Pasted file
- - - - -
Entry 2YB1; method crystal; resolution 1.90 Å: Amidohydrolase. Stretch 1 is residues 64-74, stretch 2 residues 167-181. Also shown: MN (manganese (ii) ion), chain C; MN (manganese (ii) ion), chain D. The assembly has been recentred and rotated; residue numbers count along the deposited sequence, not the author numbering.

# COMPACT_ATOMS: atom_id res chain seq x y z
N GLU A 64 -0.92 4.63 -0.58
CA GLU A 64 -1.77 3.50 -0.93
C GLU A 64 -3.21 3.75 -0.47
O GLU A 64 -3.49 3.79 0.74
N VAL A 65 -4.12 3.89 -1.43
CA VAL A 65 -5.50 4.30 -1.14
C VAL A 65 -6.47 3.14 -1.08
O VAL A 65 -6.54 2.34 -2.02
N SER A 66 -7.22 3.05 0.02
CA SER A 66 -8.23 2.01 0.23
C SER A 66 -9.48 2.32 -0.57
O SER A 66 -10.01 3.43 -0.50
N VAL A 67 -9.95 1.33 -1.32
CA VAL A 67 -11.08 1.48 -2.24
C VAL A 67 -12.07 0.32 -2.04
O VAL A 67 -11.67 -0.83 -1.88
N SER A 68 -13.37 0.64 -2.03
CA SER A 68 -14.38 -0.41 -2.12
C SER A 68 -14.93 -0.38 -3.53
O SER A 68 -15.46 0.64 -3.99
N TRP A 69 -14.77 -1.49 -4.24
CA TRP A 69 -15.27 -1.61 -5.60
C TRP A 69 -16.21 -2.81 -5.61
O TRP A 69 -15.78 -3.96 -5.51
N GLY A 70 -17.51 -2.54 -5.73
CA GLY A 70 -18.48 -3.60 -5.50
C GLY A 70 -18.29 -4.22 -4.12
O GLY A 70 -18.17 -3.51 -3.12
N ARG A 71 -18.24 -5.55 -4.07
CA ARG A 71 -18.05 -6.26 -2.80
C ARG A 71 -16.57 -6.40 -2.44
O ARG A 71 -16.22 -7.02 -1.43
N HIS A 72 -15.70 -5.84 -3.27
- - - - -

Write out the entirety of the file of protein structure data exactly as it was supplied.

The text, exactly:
Entry 2YB1; method crystal; resolution 1.90 Å: Amidohydrolase. Stretch 1 is residues 64-74, stretch 2 residues 167-181. Also shown: MN (manganese (ii) ion), chain C; MN (manganese (ii) ion), chain D. The assembly has been recentred and rotated; residue numbers count along the deposited sequence, not the author numbering.

# COMPACT_ATOMS: atom_id res chain seq x y z
N GLU A 64 -0.92 4.63 -0.58
CA GLU A 64 -1.77 3.50 -0.93
C GLU A 64 -3.21 3.75 -0.47
O GLU A 64 -3.49 3.79 0.74
N VAL A 65 -4.12 3.89 -1.43
CA VAL A 65 -5.50 4.30 -1.14
C VAL A 65 -6.47 3.14 -1.08
O VAL A 65 -6.54 2.34 -2.02
N SER A 66 -7.22 3.05 0.02
CA SER A 66 -8.23 2.01 0.23
C SER A 66 -9.48 2.32 -0.57
O SER A 66 -10.01 3.43 -0.50
N VAL A 67 -9.95 1.33 -1.32
CA VAL A 67 -11.08 1.48 -2.24
C VAL A 67 -12.07 0.32 -2.04
O VAL A 67 -11.67 -0.83 -1.88
N SER A 68 -13.37 0.64 -2.03
CA SER A 68 -14.38 -0.41 -2.12
C SER A 68 -14.93 -0.38 -3.53
O SER A 68 -15.46 0.64 -3.99
N TRP A 69 -14.77 -1.49 -4.24
CA TRP A 69 -15.27 -1.61 -5.60
C TRP A 69 -16.21 -2.81 -5.61
O TRP A 69 -15.78 -3.96 -5.51
N GLY A 70 -17.51 -2.54 -5.73
CA GLY A 70 -18.48 -3.60 -5.50
C GLY A 70 -18.29 -4.22 -4.12
O GLY A 70 -18.17 -3.51 -3.12
N ARG A 71 -18.24 -5.55 -4.07
CA ARG A 71 -18.05 -6.26 -2.80
C ARG A 71 -16.57 -6.40 -2.44
O ARG A 71 -16.22 -7.02 -1.43
N HIS A 72 -15.70 -5.84 -3.27